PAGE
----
The qPCR-based test was shown to differentiate cancerous and non-cancerous tissue and predict biochemical recurrence, and can be used on small, degraded samples.
The revenue increase was driven by increased sales of Epigenomics recently approved colorectal cancer screening test Epi proColon.
Two researchers, who have both received grants from Epigenomics, noted in a JAMA letter that the USPSTF did not use data on the FDA-approved version of the test.
The bill comes amid questions about the efficacy of Epigenomics' Epi proColon, the only blood-based cancer screening test approved in the US.
The company said orders are increasing for its blood-based colorectal cancer screening test Epi proColon, which has been rolled out in Europe, China, and the US.
However, the task force stopped short of recommending the use of Cologuard or other molecular assays over a variety of well-established non-molecular testing methods.
The firm could begin to see its product sales increase following the FDA's approval of its colorectal cancer screening test in April.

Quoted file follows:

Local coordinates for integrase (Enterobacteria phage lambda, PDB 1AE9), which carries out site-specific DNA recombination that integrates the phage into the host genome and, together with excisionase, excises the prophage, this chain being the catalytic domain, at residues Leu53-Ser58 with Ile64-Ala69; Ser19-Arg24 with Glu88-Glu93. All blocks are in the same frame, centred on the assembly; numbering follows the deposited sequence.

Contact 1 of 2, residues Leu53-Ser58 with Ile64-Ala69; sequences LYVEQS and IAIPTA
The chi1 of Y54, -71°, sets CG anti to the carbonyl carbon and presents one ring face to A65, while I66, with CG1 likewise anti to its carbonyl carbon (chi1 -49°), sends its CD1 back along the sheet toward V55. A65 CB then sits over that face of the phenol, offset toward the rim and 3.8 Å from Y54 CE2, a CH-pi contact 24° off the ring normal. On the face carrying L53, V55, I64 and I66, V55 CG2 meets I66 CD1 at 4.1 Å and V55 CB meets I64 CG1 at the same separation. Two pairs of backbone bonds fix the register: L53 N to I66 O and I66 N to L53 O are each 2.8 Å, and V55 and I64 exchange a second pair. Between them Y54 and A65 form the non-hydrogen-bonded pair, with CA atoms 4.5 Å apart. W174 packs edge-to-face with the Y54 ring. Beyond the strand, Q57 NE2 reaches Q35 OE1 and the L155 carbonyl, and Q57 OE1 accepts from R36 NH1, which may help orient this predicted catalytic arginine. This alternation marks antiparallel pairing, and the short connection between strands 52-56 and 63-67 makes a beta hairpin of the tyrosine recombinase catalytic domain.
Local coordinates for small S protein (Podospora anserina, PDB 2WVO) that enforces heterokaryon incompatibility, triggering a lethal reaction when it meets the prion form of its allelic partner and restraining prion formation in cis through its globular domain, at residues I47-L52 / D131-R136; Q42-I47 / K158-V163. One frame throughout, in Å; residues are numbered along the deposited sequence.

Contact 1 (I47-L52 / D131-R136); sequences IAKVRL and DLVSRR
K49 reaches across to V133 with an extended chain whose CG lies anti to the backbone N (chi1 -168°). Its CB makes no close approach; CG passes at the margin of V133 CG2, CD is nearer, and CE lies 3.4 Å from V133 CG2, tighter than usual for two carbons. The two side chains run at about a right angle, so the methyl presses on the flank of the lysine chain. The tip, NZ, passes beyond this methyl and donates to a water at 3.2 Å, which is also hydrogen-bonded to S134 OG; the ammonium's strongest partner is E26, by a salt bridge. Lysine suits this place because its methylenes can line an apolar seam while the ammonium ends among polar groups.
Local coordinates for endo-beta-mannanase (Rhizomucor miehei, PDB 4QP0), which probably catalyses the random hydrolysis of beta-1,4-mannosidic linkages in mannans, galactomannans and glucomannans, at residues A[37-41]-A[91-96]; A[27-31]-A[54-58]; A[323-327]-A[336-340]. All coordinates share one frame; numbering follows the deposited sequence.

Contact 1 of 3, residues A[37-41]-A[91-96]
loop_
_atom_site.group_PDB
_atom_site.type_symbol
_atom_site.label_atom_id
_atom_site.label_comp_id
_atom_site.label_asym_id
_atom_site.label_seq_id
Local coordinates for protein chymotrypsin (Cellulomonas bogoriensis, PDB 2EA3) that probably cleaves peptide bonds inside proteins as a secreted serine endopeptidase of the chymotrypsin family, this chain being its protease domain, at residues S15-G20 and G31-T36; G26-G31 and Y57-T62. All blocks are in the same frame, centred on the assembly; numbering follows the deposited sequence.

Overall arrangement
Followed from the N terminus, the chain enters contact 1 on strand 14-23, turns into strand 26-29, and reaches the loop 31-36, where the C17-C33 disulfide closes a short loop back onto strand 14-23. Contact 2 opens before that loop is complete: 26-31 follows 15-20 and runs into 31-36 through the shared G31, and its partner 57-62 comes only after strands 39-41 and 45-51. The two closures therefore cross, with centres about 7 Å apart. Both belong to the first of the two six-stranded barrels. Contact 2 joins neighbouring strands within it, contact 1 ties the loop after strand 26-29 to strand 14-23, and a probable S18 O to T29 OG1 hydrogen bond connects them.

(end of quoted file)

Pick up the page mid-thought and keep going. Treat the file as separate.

The Swiss firm's assay combines a 29-gene host immune response panel with two tumor-derived proteins to detect early-stage colorectal cancer and large adenomatous polyps.
The approval comes after the FDA twice asked the company to provide additional data around the test's ability to boost screening compliance.
The deal covers a panel of blood-based DNA methylation biomarkers derived in part from Epigenomics' bronchoalveolar lavage-based Epi proLung BL test.
The Wall Street Journal reports that National Institutes of Health Director Francis Collins' response to contamination concerns at the agency might have delayed care.
The final revision of the Common Rule doesn't include the proposed change requiring consent for leftover biospecimens.
The first Reproducibility Project: Cancer Biology papers show mixed results.
In Nature this week: mobile phone-based targeted DNA sequencing, and more.